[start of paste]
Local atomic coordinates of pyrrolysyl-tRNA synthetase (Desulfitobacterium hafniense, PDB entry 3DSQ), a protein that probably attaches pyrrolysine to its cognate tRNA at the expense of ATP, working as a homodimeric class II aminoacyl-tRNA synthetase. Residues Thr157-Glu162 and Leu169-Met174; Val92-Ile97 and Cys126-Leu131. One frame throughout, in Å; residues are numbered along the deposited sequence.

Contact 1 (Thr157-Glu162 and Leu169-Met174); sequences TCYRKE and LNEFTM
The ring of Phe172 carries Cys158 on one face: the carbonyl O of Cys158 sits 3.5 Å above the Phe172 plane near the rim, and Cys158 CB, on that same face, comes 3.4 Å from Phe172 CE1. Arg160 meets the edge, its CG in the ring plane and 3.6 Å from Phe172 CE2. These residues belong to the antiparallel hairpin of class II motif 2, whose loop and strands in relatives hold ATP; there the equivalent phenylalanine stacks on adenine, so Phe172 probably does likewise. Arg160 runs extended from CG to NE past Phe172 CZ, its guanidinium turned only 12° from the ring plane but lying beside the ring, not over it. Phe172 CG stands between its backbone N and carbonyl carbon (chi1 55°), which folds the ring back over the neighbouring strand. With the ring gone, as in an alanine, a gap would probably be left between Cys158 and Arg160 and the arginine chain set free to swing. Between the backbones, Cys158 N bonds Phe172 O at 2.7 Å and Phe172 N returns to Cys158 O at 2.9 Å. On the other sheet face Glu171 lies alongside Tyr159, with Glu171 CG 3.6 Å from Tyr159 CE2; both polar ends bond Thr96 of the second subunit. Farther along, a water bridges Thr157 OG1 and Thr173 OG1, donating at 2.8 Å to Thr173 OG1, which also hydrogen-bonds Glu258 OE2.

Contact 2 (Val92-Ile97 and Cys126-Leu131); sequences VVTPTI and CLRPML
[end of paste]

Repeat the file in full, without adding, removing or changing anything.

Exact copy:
Local atomic coordinates of pyrrolysyl-tRNA synthetase (Desulfitobacterium hafniense, PDB entry 3DSQ), a protein that probably attaches pyrrolysine to its cognate tRNA at the expense of ATP, working as a homodimeric class II aminoacyl-tRNA synthetase. Residues Thr157-Glu162 and Leu169-Met174; Val92-Ile97 and Cys126-Leu131. One frame throughout, in Å; residues are numbered along the deposited sequence.

Contact 1 (Thr157-Glu162 and Leu169-Met174); sequences TCYRKE and LNEFTM
The ring of Phe172 carries Cys158 on one face: the carbonyl O of Cys158 sits 3.5 Å above the Phe172 plane near the rim, and Cys158 CB, on that same face, comes 3.4 Å from Phe172 CE1. Arg160 meets the edge, its CG in the ring plane and 3.6 Å from Phe172 CE2. These residues belong to the antiparallel hairpin of class II motif 2, whose loop and strands in relatives hold ATP; there the equivalent phenylalanine stacks on adenine, so Phe172 probably does likewise. Arg160 runs extended from CG to NE past Phe172 CZ, its guanidinium turned only 12° from the ring plane but lying beside the ring, not over it. Phe172 CG stands between its backbone N and carbonyl carbon (chi1 55°), which folds the ring back over the neighbouring strand. With the ring gone, as in an alanine, a gap would probably be left between Cys158 and Arg160 and the arginine chain set free to swing. Between the backbones, Cys158 N bonds Phe172 O at 2.7 Å and Phe172 N returns to Cys158 O at 2.9 Å. On the other sheet face Glu171 lies alongside Tyr159, with Glu171 CG 3.6 Å from Tyr159 CE2; both polar ends bond Thr96 of the second subunit. Farther along, a water bridges Thr157 OG1 and Thr173 OG1, donating at 2.8 Å to Thr173 OG1, which also hydrogen-bonds Glu258 OE2.

Contact 2 (Val92-Ile97 and Cys126-Leu131); sequences VVTPTI and CLRPML